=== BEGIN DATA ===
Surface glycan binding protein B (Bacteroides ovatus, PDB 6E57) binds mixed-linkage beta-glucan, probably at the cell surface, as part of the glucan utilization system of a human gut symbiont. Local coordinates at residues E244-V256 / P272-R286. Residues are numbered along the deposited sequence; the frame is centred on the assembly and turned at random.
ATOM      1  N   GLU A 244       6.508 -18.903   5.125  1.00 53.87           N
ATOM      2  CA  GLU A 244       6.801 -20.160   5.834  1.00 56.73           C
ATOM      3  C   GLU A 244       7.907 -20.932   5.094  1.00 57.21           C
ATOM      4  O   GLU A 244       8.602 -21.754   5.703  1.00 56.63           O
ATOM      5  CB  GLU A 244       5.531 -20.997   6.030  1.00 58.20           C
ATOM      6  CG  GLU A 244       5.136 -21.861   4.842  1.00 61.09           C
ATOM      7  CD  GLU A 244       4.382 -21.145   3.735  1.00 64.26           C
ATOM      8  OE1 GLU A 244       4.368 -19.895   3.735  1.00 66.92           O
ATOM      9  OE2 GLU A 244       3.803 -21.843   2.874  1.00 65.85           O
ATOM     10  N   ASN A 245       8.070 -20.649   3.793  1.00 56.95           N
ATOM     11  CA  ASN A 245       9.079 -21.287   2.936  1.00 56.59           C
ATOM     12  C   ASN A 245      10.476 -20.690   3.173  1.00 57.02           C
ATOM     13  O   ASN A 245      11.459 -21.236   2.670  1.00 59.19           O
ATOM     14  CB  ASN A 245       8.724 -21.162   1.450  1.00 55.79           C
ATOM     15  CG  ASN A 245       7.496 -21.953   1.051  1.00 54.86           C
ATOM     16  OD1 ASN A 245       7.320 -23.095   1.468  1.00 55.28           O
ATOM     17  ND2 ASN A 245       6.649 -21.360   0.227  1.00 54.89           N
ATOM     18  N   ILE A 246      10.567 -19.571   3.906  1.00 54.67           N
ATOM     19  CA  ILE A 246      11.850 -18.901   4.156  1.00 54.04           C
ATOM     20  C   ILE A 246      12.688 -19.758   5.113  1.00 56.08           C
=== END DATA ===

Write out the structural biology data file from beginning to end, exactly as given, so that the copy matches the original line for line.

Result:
Surface glycan binding protein B (Bacteroides ovatus, PDB 6E57) binds mixed-linkage beta-glucan, probably at the cell surface, as part of the glucan utilization system of a human gut symbiont. Local coordinates at residues E244-V256 / P272-R286. Residues are numbered along the deposited sequence; the frame is centred on the assembly and turned at random.
ATOM      1  N   GLU A 244       6.508 -18.903   5.125  1.00 53.87           N
ATOM      2  CA  GLU A 244       6.801 -20.160   5.834  1.00 56.73           C
ATOM      3  C   GLU A 244       7.907 -20.932   5.094  1.00 57.21           C
ATOM      4  O   GLU A 244       8.602 -21.754   5.703  1.00 56.63           O
ATOM      5  CB  GLU A 244       5.531 -20.997   6.030  1.00 58.20           C
ATOM      6  CG  GLU A 244       5.136 -21.861   4.842  1.00 61.09           C
ATOM      7  CD  GLU A 244       4.382 -21.145   3.735  1.00 64.26           C
ATOM      8  OE1 GLU A 244       4.368 -19.895   3.735  1.00 66.92           O
ATOM      9  OE2 GLU A 244       3.803 -21.843   2.874  1.00 65.85           O
ATOM     10  N   ASN A 245       8.070 -20.649   3.793  1.00 56.95           N
ATOM     11  CA  ASN A 245       9.079 -21.287   2.936  1.00 56.59           C
ATOM     12  C   ASN A 245      10.476 -20.690   3.173  1.00 57.02           C
ATOM     13  O   ASN A 245      11.459 -21.236   2.670  1.00 59.19           O
ATOM     14  CB  ASN A 245       8.724 -21.162   1.450  1.00 55.79           C
ATOM     15  CG  ASN A 245       7.496 -21.953   1.051  1.00 54.86           C
ATOM     16  OD1 ASN A 245       7.320 -23.095   1.468  1.00 55.28           O
ATOM     17  ND2 ASN A 245       6.649 -21.360   0.227  1.00 54.89           N
ATOM     18  N   ILE A 246      10.567 -19.571   3.906  1.00 54.67           N
ATOM     19  CA  ILE A 246      11.850 -18.901   4.156  1.00 54.04           C
ATOM     20  C   ILE A 246      12.688 -19.758   5.113  1.00 56.08           C